Once, a very long time ago, "jazz" was about "that swing." The substance without which it didn't mean a thing manifested itself externally in the rhythms, the walk, the "fashion" of the hipster. Once co-opted by Madison Avenue, jazz then kept its hipness either well-hidden or moved it constantly like a weapon of mass destruction.
That knowing hipness today has no public face, fashion, or spokesman. It is to be found in the open-ended, hit-and-sometimes-miss music of free improvisation. A music that takes both patience and, perhaps, a Buddhist meditative mind to appreciate.
Making that music in 2003 and 2004 were three very much like-minded artists. Saxophonists Michel Doneda, Jack Wright, and percussionist Tatsuya Nakatani share a sense of relaxed purpose in these three lengthy pieces. Doneda, who has worked extensively with Le Quan Ninh, also finds Wright equally at home with a percussionist in these sessions.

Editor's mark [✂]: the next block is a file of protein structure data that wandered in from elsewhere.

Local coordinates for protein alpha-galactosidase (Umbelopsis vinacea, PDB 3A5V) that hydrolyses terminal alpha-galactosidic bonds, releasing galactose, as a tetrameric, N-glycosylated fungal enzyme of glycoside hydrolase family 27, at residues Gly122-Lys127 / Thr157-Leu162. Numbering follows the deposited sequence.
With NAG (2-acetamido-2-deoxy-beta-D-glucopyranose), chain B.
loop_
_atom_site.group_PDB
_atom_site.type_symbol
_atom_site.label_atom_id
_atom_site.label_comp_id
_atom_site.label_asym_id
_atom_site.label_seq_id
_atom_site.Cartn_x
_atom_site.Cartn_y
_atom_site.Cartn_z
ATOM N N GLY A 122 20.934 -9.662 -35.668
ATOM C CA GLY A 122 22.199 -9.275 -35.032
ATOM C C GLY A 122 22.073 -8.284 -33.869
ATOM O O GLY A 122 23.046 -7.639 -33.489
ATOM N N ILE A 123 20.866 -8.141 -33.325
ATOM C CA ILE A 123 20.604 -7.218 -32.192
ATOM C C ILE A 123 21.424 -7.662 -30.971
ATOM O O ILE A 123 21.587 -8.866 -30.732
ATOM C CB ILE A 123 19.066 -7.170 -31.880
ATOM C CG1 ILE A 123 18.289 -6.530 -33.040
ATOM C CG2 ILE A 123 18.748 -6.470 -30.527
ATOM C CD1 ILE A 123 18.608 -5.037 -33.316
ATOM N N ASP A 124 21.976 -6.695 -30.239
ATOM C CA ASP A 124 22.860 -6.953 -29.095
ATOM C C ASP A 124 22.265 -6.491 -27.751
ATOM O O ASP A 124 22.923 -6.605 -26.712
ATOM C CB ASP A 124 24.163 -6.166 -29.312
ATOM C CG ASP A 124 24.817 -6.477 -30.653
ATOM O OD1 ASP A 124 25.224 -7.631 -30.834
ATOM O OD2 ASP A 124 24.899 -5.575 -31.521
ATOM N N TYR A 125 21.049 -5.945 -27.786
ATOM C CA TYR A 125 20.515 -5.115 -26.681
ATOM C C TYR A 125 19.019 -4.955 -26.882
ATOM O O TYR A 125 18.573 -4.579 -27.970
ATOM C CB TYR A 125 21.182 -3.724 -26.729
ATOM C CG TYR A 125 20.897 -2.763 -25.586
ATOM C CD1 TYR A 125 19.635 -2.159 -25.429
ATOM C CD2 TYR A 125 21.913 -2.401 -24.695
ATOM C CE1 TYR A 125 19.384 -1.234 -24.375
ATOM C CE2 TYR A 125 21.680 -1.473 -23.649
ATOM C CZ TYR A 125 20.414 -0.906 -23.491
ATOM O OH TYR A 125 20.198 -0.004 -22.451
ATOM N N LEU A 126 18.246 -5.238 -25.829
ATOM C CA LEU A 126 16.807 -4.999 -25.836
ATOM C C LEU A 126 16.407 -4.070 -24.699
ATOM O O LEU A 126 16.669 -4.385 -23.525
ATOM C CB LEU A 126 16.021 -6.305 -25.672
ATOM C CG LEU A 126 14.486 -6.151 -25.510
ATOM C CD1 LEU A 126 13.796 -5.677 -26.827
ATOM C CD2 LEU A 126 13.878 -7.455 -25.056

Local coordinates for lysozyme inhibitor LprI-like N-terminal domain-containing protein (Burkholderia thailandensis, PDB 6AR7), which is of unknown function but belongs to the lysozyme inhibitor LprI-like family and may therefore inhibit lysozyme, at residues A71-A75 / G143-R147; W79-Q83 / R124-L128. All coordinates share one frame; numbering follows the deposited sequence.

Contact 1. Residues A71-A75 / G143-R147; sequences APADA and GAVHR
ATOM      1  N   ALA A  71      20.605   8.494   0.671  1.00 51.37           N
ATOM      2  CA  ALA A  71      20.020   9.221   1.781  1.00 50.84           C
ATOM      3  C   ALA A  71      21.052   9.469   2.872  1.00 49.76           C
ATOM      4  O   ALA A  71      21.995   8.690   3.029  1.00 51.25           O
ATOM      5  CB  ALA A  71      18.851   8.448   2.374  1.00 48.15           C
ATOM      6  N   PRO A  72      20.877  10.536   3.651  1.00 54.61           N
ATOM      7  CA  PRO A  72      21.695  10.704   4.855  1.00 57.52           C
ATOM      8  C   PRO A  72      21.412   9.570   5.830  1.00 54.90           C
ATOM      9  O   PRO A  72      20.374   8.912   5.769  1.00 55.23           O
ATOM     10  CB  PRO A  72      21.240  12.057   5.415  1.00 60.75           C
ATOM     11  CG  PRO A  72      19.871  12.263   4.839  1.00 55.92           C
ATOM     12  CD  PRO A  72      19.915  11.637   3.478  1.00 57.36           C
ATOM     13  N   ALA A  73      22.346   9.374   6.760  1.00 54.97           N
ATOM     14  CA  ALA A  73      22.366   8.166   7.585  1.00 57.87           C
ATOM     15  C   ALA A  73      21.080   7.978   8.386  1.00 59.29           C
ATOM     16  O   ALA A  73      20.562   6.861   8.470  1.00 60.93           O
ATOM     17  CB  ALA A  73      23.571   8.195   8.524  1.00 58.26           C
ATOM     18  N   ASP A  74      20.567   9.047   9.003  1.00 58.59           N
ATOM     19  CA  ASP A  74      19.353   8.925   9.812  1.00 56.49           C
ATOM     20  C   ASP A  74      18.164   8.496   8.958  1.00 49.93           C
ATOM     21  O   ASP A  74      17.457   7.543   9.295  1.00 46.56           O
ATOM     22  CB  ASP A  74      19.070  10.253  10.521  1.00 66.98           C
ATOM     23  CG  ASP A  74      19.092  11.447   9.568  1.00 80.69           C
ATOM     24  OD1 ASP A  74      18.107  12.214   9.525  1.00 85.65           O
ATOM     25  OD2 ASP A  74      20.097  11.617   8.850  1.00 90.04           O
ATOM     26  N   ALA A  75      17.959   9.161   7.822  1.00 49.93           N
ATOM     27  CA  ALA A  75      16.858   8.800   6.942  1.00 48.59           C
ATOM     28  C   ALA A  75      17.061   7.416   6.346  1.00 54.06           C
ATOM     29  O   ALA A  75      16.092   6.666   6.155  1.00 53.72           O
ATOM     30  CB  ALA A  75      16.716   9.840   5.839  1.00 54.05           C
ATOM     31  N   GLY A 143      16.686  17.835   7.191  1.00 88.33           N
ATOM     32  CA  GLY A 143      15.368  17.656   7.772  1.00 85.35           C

Each track tiptoes in and out with no grand scheme. The musicians develop ideas through breaths, scrapes, tones, flutters, vibrations, and silence. Can you say nothing really happens? Sure. But you can also listen. Meditate. The brew here is the the perfect timing of Nakatani's bell and drum, the overblown saxophone, the breath.
How can you tell this is the very finest improvisation at work? Like the man said, "if you have to ask, you've missed the point."
I'm sure Mssrs. Doneda, Wright, and Takatani have no desire to be labeled as hipsters, which is why they are indeed such hip cats.
Hands Behind Hands; Of Pipes And Roots; ...Open This Surface To Clouds.
Michel Doneda - Sopranino Saxophone, Soprano Saxophone; Jack Wright - Soprano Saxophone,
Alto Saxophone; Tatsuya Nakatani - Percusssion.
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